Meet… Suad Amiry
Last years TEDx Conference, where Palestinian activist and architect Suad Amiry spoke, was forwarded to me by my mother a last week with the note, “Please, please, please, take few a minutes and listen to this video”. I could tell this was important to her, so I made the time, right then and there.
Suad Amiry, a 1948 refugee from Yaffa who grew up in Amman, Damascus, Beirut and Cairo, introduced me to a new generation of Palestinians. She is of my mothers generation, being only 3 years younger, she missed the creation of Israel in 1948 (she was born in 1951), but grew up in the aftermath of the diaspora. Yet, she is also of my generation because she was born and raised outside of Yaffa, and has had to fight some terrifying images that haunt second-generation Palestinians. You know, that the Israeli’s will make your life a living hell if you even try to set foot in the Tel Aviv airport or King Hussein border crossing, or any other for that matter. I loved the way she could connect being a part of the PLO generation, and at the same time to the displaced and distanced Palestinians who have grown up all over the world.
After listening to her speak, I thought I would pass on some of her words of wisdom to other Arabs, Palestinians and Palestine supporters. I think we can all connect with her humanity, humor and pain.
I will transcribe for you her lecture, which is the one at the TEDx conference my mother sent me.
“Do I make you nervous? Then I succeeded. Actually this was the first class I had at the American University of Beirut when I went to study architecture. Professor Khoury walked into the class, I was nervous anyway, that was my first class. And he brought a sand clock, like this one, put it on the table and said,
‘Today, this is the first class, students. Look at this clock and tell me when you get bored.’
So we kept looking and looking and looking… ‘khalas ustedz, zaha’na!’
‘Are you bored?’
Then he looked at us and showed us this: ’20 million minutes’ in front of us.
‘Ustedz shou had el ashreen million?’
‘ If you graduate as ana architect and you are 25 years old and you work until you are 65 years old, you will spend this amount of time doing something you hate. Do you really want to be an architect? Did you father pressure you to being an architect? Did your mother?’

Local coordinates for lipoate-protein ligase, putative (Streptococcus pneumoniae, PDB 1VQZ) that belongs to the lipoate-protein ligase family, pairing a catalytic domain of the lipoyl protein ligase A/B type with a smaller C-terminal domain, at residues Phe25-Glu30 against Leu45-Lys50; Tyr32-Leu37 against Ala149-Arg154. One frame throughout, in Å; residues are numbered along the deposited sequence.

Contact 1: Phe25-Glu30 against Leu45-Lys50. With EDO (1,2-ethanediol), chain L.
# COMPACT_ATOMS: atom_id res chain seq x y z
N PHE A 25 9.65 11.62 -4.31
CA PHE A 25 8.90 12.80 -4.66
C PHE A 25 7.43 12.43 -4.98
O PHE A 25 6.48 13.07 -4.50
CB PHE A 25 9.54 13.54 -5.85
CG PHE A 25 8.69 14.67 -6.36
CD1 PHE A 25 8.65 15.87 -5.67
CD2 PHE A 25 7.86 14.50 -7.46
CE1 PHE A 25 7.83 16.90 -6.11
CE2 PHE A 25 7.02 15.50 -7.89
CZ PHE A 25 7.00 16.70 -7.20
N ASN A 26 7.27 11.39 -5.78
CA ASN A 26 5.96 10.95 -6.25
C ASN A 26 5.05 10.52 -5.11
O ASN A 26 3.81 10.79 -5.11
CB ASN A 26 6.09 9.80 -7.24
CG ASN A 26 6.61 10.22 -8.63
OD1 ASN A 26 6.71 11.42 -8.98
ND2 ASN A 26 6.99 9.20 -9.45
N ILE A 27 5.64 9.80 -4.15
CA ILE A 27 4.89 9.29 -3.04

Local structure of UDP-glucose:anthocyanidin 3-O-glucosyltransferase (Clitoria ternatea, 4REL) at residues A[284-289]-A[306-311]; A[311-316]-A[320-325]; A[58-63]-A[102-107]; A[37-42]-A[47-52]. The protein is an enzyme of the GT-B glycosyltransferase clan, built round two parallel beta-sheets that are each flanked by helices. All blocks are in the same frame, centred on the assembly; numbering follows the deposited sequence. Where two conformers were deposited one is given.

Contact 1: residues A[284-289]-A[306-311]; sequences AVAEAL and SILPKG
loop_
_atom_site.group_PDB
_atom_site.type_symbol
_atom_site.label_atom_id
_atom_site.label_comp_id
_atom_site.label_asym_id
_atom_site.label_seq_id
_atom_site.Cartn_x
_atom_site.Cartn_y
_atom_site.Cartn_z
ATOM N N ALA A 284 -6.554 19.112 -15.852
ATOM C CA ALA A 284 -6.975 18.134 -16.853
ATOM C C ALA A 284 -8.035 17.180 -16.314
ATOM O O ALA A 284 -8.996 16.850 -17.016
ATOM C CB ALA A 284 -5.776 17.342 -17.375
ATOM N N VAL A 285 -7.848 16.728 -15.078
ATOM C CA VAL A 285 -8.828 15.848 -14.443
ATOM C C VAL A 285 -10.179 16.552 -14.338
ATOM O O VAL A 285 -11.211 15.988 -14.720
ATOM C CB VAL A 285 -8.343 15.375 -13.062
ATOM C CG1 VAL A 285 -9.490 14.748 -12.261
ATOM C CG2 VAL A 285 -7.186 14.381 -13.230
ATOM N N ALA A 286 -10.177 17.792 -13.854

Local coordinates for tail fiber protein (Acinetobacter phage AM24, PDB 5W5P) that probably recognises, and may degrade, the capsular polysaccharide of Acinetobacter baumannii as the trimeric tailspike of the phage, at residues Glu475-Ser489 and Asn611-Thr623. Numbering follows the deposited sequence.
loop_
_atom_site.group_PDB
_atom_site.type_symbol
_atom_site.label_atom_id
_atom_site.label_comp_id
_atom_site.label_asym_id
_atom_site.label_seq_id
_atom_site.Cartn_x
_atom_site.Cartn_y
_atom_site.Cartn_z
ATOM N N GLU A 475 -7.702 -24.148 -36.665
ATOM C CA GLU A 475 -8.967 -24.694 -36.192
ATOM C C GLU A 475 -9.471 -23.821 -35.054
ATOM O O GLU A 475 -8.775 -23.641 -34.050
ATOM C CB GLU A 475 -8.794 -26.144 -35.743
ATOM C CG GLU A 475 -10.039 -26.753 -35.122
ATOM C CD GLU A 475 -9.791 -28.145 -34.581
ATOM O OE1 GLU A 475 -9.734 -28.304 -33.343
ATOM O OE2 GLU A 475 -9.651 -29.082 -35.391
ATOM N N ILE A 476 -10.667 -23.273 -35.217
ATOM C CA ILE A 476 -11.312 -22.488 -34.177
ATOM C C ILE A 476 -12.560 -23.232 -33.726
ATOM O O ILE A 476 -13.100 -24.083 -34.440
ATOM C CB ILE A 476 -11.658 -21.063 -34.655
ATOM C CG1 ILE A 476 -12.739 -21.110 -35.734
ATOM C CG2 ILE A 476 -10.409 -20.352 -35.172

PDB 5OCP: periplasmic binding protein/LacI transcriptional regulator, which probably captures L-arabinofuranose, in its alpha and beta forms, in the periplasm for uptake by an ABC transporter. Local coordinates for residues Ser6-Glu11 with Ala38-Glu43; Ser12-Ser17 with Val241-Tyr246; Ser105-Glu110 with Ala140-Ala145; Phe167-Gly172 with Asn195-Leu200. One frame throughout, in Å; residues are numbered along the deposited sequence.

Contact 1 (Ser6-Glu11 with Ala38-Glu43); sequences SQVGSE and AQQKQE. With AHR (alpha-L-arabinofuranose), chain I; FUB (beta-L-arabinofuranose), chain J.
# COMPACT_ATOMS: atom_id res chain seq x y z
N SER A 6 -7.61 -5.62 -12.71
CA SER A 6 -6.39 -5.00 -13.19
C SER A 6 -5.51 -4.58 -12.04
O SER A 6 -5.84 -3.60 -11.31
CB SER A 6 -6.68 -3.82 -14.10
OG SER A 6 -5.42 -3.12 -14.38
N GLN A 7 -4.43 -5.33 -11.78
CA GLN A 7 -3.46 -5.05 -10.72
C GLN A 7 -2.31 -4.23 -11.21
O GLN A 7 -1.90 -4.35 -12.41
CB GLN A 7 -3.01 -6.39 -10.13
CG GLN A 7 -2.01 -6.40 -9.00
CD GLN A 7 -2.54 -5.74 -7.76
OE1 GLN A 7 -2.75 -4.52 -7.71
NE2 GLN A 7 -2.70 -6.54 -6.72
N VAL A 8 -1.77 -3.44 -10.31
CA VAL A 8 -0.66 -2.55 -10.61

You know, in the Middle East, you are either an architect, lawyer or engineer… and that’s it!!!
And I respected two of our classmates walked out of the class. And actually they were the most successful. Professor Khoury was one of the people who influenced me.
This is my family, looks like any family, we are originally from Jaffa. I have to say that so we don’t forget. I am a refugee. My mother is from Damascus, which leaves a big impact on you, but that’s not the point.
When I was a little girl, my father used to say, ‘You have to love what you do in life. If you love to sell falafel, go out and make a falafel post.’ So I went out and opened a falafel sandwich shop on Teera street in Ramallah. I was so successful that Abu Mazen came to buy a falafel from me. My father kept repeating it, but as a kid, I didn’t understand what he said was only symbolic.
Now, I realized that one of the most difficult things in life really is to know what we want. My father and Professor Khoury made a habit of asking myself everyday, ‘Suad, are you really doing what you love? Are you really wasting your life?’
And here I am very happy. You are a young crowd, and I think it’s an important issue to keep asking yourself – Are you doing the thing that you love in life?’ Dont waste your life. Just go out and do it. But I know it’s not as simple as this photo show us. We have lots of gravities. Not only the cosmos gravities that holds the earth. We have lots of gravities in the world. like I am strong, we would like to get out of this gravity.